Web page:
Oracle USA, Inc. et al v. Rimini Street, Inc. et al, No. 2:2010cv00106 - Document 111 (D. Nev. 2010)

Court Description: ORDER granting in part and denying in part 67 Motion to Dismiss. The clerk of court shall strike defendants Fourth Affirmative Defense for Copyright Misuse from the Amended Answer 56 . Signed by Judge Larry R. Hicks on 10/29/10. (Copies have been distributed pursuant to the NEF - ECS)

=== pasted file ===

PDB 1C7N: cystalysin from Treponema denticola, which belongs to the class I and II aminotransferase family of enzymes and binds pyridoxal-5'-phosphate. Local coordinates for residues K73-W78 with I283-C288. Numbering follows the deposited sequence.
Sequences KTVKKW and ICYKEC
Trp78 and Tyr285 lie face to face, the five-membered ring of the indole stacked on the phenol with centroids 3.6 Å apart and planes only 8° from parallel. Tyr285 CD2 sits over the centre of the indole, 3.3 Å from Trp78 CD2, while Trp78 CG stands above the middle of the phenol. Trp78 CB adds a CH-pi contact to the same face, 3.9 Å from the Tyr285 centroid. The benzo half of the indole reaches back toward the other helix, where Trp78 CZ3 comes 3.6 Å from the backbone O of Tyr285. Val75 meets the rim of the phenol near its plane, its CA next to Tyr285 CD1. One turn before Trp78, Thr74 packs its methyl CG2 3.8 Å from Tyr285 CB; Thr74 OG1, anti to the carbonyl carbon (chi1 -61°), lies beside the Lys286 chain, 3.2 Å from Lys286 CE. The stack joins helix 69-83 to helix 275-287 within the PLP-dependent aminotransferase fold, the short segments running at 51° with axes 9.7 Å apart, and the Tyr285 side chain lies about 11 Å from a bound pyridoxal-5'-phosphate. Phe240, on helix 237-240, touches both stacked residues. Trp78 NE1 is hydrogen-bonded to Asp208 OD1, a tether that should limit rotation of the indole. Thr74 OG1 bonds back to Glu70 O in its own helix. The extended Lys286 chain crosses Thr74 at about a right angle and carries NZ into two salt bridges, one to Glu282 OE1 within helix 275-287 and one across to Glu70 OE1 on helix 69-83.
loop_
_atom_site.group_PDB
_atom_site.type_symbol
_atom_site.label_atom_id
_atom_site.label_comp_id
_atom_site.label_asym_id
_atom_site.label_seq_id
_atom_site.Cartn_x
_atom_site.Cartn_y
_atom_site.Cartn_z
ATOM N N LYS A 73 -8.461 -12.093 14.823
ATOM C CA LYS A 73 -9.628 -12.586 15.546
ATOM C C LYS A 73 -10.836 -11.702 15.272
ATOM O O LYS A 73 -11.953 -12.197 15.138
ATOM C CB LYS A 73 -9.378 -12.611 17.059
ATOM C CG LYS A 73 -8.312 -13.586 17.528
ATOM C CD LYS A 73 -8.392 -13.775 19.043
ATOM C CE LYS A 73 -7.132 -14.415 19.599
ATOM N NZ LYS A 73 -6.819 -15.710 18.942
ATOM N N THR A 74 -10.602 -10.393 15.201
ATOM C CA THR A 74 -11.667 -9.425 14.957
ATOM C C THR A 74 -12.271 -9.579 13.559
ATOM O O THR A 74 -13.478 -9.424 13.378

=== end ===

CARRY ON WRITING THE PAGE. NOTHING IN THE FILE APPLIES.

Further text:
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Oracle USA, Inc. et al v. Rimini Street, Inc. et al Doc. 111 1 2 3 4 5 6 UNITED STATES DISTRICT COURT 7 DISTRICT OF NEVADA 8 *** 9 10 11 12 13 14 15 16 ORACLE USA, INC., a Colorado corporation; ) ) ORACLE AMERICA, INC., a Delaware corporation; and ORACLE ) ) INTERNATIONAL CORPORATION, a California corporation, ) ) Plaintiffs, ) ) ) v. ) RIMINI STREET, INC., a Nevada ) corporation; SETH RAVIN, an individual, ) ) Defendants. ) ) 2:10-CV-00106-LRH-PAL ORDER 17 Before the court is plaintiffs Oracle USA, Inc., Oracle America, Inc., and Oracle 18 International Corporation’s (collectively “Oracle”) motion to dismiss counterclaims and strike 19 affirmative defenses filed on June 10, 2010. Doc. #67.1 Defendant Rimini Street, Inc. 20 (“Rimini Street”) filed an opposition (Doc. #72) to which Oracle replied (Doc. #74). 21 I. 22 Facts and Procedural History Plaintiff Oracle develops and licenses intellectual property related to computer software 23 and provides related services. Defendant Rimini Street is a company that provides third-party 24 maintenance and service support to companies that license Oracle’s software applications. 25 26 1 Refers to the court’s docket entry number. On January 25, 2010, Oracle filed a complaint for copyright infringement alleging that 1 2 Rimini Street illegally downloaded Oracle’s software and support materials by logging on to 3 Oracle’s password protected web-database using an Oracle customer’s individual login credentials, 4 and downloading support materials in excess of that customer’s authorized license agreement. In 5 response, Rimini Street filed an answer alleging three counterclaims: (1) defamation; (2) copyright 6 misuse; and (3) unfair competition, as defined by California Business & Professions Code §§ 7 17200, et seq. Doc. #56. Thereafter, Oracle filed the present motion to dismiss counterclaims. Doc. #67. 8 9 10 II. Legal Standard Oracle seeks dismissal pursuant to Federal Rule of Civil Procedure 12(b)(6). To survive a 11 motion to dismiss for failure to state a claim, a complaint must satisfy the Federal Rule of Civil 12 Procedure 8(a)(2) notice pleading standard. See Mendiondo v. Centinela Hosp. Med. Ctr., 521 F.3d 13 1097, 1103 (9th Cir. 2008). That is, a complaint must contain “a short and plain statement of the 14 claim showing that the pleader is entitled to relief.” Fed. R. Civ. P. 8(a)(2). The Rule 8(a)(2) 15 pleading standard does not require detailed factual allegations; however, a pleading that offers only 16 “labels and conclusions” or “a formulaic recitation of the elements of a cause of action” will not 17 suffice. Ashcroft v. Iqbal, 129 S. Ct. 1937, 1949 (2009) (quoting Bell Atlantic Corp. v. Twombly, 18 550 U.S. 544, 555 (2007)). 19 Furthermore, Rule 8(a)(2) requires a complaint to “contain sufficient factual matter, 20 accepted as true, to state a claim to relief that is plausible on its face.” Id. at 1949. A claim has 21 facial plausibility when the pleaded factual content allows the court to draw the reasonable 22 inference, based on the court’s judicial experience and common sense, that the defendant is liable 23 for the misconduct alleged. See id. at 1949-50. “The plausibility standard is not akin to a 24 probability requirement, but it asks for more than a sheer possibility that a defendant has acted 25 unlawfully. Where a complaint pleads facts that are merely consistent with a defendant’s liability, 26 2 1 it stops short of the line between possibility and plausibility of entitlement to relief.” Id. at 1949. In reviewing a motion to dismiss, the court accepts the facts alleged in the complaint as 2 3 true. Id. However, “bare assertions . . . amount[ing] to nothing more than a formulaic recitation of 4 the elements of a . . . claim . . . are not entitled to an assumption of truth.” Moss v. U.S. Secret 5 Serv., 572 F.3d 962, 969 (9th Cir. 2009) (quoting Iqbal, 129 S. Ct. at 1951) (alteration in original) 6 (internal quotation marks omitted). The court discounts these allegations because they do “nothing 7 more than state a legal conclusion – even if that conclusion is cast in the form of a factual 8 allegation.” Id. “In sum, for a complaint to survive a motion to dismiss, the non-conclusory 9 ‘factual content,’ and reasonable inferences from that content, must be plausibly suggestive of a 10 claim entitling the plaintiff to relief.” Id. 11 III. 12 Discussion Plaintiff Oracle seeks to dismiss all three counterclaims for defamation, copyright misuse, 13 and unfair practices as well as defendants’ fourth affirmative defense for copyright misuse. 14 Doc. #67. The court shall address each of the claims below. 15 A. Defamation 16 To establish a cause of action for defamation, a plaintiff must allege: (1) a false and 17 defamatory statement by defendant concerning the plaintiff; (2) an unprivileged publication to a 18 third person; (3) fault, amounting to at least negligence; and (4) actual or presumed damages. 19 Wynn v. Smith, 16 P.3d 424, 427 (Nev. 2001). A statement may only be defamatory if it contains a 20 factual assertion that can be proven false. See Flowers v. Carville, 112 F. Supp. 2d 1202, 1210 21 (D. Nev. 2000). The determination of whether a statement contains a defamatory factual assertion 22 is a question of law. Rodriguez v. Panayiotou, 314 F.3d 979, 985 (9th Cir. 2002); see also, Branda 23 v. Sanford, 637 P.2d 1223, 1225-26 (Nev. 1981). 24 25 26 Here, defendants allege that several statements made by Oracle representatives to potential customers of Rimini Street and members of the press were defamatory. In opposition, Oracle 3 1 argues that the allegedly defamatory statements are not defamatory as a matter of law because they 2 are (1) opinion statements about Rimini Street’s future financial stability, (2) legal conclusions 3 made by lay persons, and (3) statements made in connection with this litigation. See Doc. #67. 4 5 1. Future Financial Stability In its answer, Rimini Street alleges that Oracle employee Juan Jones (“Jones”) stated to a 6 potential Rimini Street customer that “Rimini Street’s business model was presently unsustainable 7 and that Rimini Street would not still be in business in two years.” See Doc. #56. Rimini Street 8 further alleges that an unknown Oracle executive told Oracle customers that “Oracle had 9 information that, when disclosed, would put Rimini out of business.” Id. Rimini Street argues that 10 these statements are actionable defamatory statements because they contain false facts about the 11 sustainability of Rimini Street’s business practices. 12 However, statements concerning the future financial stability of a business is a non- 13 actionable statement of opinion. Uline, Inc. V. JIT Packaging, Inc., 437 F. Supp. 2d 793, 803 14 (N.D. Ill. 2006). Oracle’s statements are predictions of the future that could not be proven true or 15 false at the time the statements were made. Therefore, these statements are not defamatory. Id. 16 Accordingly, the court will grant Oracle’s motion to dismiss as to these allegations of defamation. 17 2. Lay Opinion of Illegal Behavior 18 Rimini Street alleges that an Oracle representative made a defamatory statement by 19 insinuating that Rimini Street’s business practices were illegal because they infringed on Oracle’s 20 intellectual property. In opposition, Oracle argues that the allegations that Rimini infringed 21 Oracle’s intellectual property constitutes the speaker’s interpretation of the law which cannot 22 constitute defamation. 23 “Generally, statements by laypersons that purport to interpret the meaning of a statute . . . 24 are opinion statements, and are not statements of fact.” Rodriguez, 314 F.3d at 985 (quoting 25 Coastal Abstract Serv., Inc. v. First Am. Title Ins. Co., 173 F.3d 725, 731-32 (9th Cir. 1999). In 26 4 1 this instance, the statement does not interpret any statute or law, but is the speaker’s conclusion 2 that Rimini Street engaged in criminal activity. An allegation that a party is guilty of a crime is 3 defamatory on its face. Yow v. Nat’l Enquirer, Inc., 550 F. Supp. 2d 1179, 1183 (E.D. Cal. 2008). 4 Further, the statement goes beyond generalized accusations and asserts the precise factual nature of 5 the accusation charging Rimini Street with the specific and objectively verifiable act of copyright 6 infringement. Therefore, the court finds that Rimini Street has sufficiently alleged a claim for 7 defamation and shall deny Oracle’s motion as to this allegation. 8 3. Statements Made in Course of Litigation 9 In its complaint, Rimini Street alleges that Oracle spokesperson Deborah Hellinger 10 (“Hellinger”) told reporters in an interview after filing the underlying complaint that “[Oracle] is 11 committed to customer choice and vigorous competition, but draws the line with any company, big 12 or small, that steals its intellectual property,” and that “the massive theft that Rimini Street and Mr. 13 Ravin engaged in is not healthy competition. We will prove this in court.” See Doc. #56. 14 Rimini Street argues that these statements publically accuse it of engaging in massive theft 15 of intellectual property which is a crime and therefore defamatory on its fact. Yow, 550 F. Supp. 2d 16 at 1183. In opposition, Oracle argues that Hellinger’s statement simply describes Oracle’s claims 17 in the litigation which is protected by the litigation privilege. 18 Under the litigation privilege, a communication is privileged if it is “made in, or in 19 anticipation of, litigation by litigants or authorized participants to achieve the objects of the 20 litigation, and if the communication has some connection or logical relation to the action.” 21 Rothman v. Jackson, 49 Cal. App. 4th 1134, 1145 (Ct. App. 1996). In order to meet the ‘logical 22 relation’ requirement, a communication must have a functional connection to litigation, meaning 23 that the communicative act “must function as a necessary or useful step in the litigation process 24 and must serve its purposes.” Rodriguez v. Panayiotou, 314 F.3d 979, 987-988 (9th Cir. 2002). 25 26 The privilege has been extended to cover statements made outside the courtroom where no 5 1 function of the court or its officers is involved. Id. at 987. However, the privilege does not extend 2 to “litigating in the press” and the statement must still meet the logical relation requirement. 3 Id. at 294. 4 The court finds that Hellinger’s alleged statements are not protected by the litigation 5 privilege because the statements are not logically related to the litigation. Although the statements 6 were made by an Oracle representative after the underlying complaint was filed, the statements do 7 not relate any direct information from the complaint or the causes of action. Further, Hellinger 8 provides no information about the lawsuit itself. Rather, Hellinger simply states that Oracle will 9 protect its rights against any company and that it believes that Rimini Street has engaged in 10 massive theft. These are press statements which serve no logical relation to the litigation. See 11 Rodriguez, 314 F.3d at 987-988. Accordingly, the court shall deny Oracle’s motion as to this 12 allegation. 13 B. Copyright Misuse 14 The equitable defense of copyright misuse “forbids a copyright holder from securing an 15 exclusive right or limited monopoly not granted by the Copyright Office” by preventing 16 “copyright holders from leveraging their limited monopoly to allow them control of areas outside 17 the monopoly.” A&M Records, Inc. v. Napster, Inc., 239 F.3d 1004, 1026 (9th Cir. 2001) (internal 18 quotations omitted). 19 Here, Rimini alleges that Oracle is using its existing software copyrights to unlawfully 20 leverage a monopoly in its uncopyrightable after-market support services.2 Specifically, 21 Rimini Street alleges that as part of the license agreement Oracle prohibits the use of automated 22 tools preventing customers from downloading large volumes of Oracle’s support materials. 23 Further, Rimini Street alleges that the technical design of these website makes it impossible for 24 25 26 2 In a very lucrative aspect of its business, Oracle offers for an annual fee, support and maintenance services for the software it licenses to customers. 6 1 the licensees to identify all the materials to which they are entitled,3 thereby forcing the licensees 2 to employ Oracle’s uncopyrightable support services. Therefore, Rimini Street argues that Oracle 3 is misusing its copyright by effectively requiring its customers to either purchase non- 4 copyrightable after-market support services or forego support materials for which they are entitled. 5 In opposition, Oracle argues that Rimini Street fails to allege any conduct that could 6 constitute copyright misuse because Rimini Street’s allegations only establish that Oracle restricts 7 mass copying of its copyrightable works by limiting the amount of additional support information 8 that may be downloaded at a time and the manner in which it is downloaded.4 A customer is still 9 able to access and download all additional support information that a customer is entitled to 10 without having to purchase either Oracle’s or a third-party’s maintenance and service package. 11 Thus, there are no sustainable allegations that Oracle is using an unduly restrictive licensing 12 agreement to control areas outside of its copyright. 13 The court has reviewed the documents and pleadings on file in this matter and finds that the 14 licensing restrictions alleged by Rimini Street are well within Oracle’s statutory rights as a 15 copyright holder and therefore do not constitute copyright misuse. The alleged limits on massive 16 automated downloads of Oracle Software and Support materials falls squarely within the scope of 17 Oracle’s right to control reproduction and distribution of copyrighted works. See UMG 18 Recordings, 92 F. Supp. 2d at 351 (“A [copyright holder’s] exclusive rights . . . include the right, 19 within broad limits, to curb the development of such a derivative market by refusing to license a 20 copyrighted work or by doing so only on terms the copyright owner finds acceptable.”) 21 Further, the alleged limitation of crawlers and other automated search tools, which are the 22 3 23 24 25 26 Oracle provides a web-database of help and support documents, updates, and firmware support that customers are entitled to as part of the software licensing agreement. As part of a customer’s license agreement, each customer is provided with a database password that allows the customer to access Oracle’s web-database to download files and support documents for their specific software. 4 Oracle’s web-database and licensing agreement prohibit the use of third-party automated search tools and other “crawlers” which allow for the download of large volumes of copyrighted material. 7 1 core of Rimini Street’s business activities, is only a limitation on third-party business models and 2 is not a restriction on Oracle customers. The licensing agreement does not preclude a customer 3 from using either a competing company or no company at all to access its support materials. As 4 such, it does not constitute copyright misuse. See e.g., Practice Management Information Co. v. 5 The American Medical Assoc., 121 F.3d 516, 521 (9th Cir. 1997) (finding that a licensing 6 agreement that required its customers to not use a competitor’s product was copyright misuse); 7 Apple, Inc. v. Psystar Corp., 673 F. Supp. 2d 931, 939 (9th Cir. 2009) (finding that a license 8 agreement that prohibited customers from using plaintiff’s product on a competitor’s product, but 9 did not prohibit customers from using a competitor’s product, was not copyright misuse). 10 Accordingly, the court shall grant Oracle’s motion to dismiss as to Rimini Street’s counterclaim 11 for copyright misuse. 12 Rimini also pleads copyright misuse as its Fourth Affirmative Defense. Affirmative 13 defenses are governed by the same pleading standard as complaints. Wyshak v, City Nat’l Bank, 14 607 F.2d 824, 827 (9th Cir. 1979). An affirmative defense may be stricken pursuant to rule 12(f) 15 “when the defense is insufficient as a matter of law.” Id. Because the court finds that the complaint 16 fails to allege a claim for copyright misuse, the court will also strike the comparable affirmative 17 defense. 18 C. Unfair Competition 19 California’s unfair competition statute prohibits any unfair competition, which is defined as 20 “any unlawful, unfair, or fraudulent business act or practice.” CAL. BUS. & PROF. CODE §§ 17200, 21 et seq. In its counterclaim, Rimini Street alleges that Oracle engaged in (1) fraudulent business 22 practices by making defamatory statements that have harmed Rimini Street’s business activities, 23 and (2) unlawful practices by crafting an unduly restrictive license agreement. 24 This claim is derivative of Rimini Street’s claims for defamation and copyright misuse. As 25 such, the court shall dismiss Rimini Street’s allegations relating to unlawful practices arising from 26 8 1 2 3 4 5 Oracle’s copyright misuse in accordance with the court’s holding on that cause of action. IT IS THEREFORE ORDERED that plaintiffs’ motion to dismiss counterclaims (Doc. #67) is GRANTED in-part and DENIED in-part in accordance with this order. IT IS FURTHER ORDERED that the clerk of court shall strike defendant’s Fourth Affirmative Defense for Copyright Misuse from the Amended Answer (Doc. #56). 6 IT IS SO ORDERED. 7 DATED this 29th day of October, 2010. 8 9 10 __________________________________ LARRY R. HICKS UNITED STATES DISTRICT JUDGE 11 12 13 14 15 16 17 18 19 20 21 22 23 24 25 26 9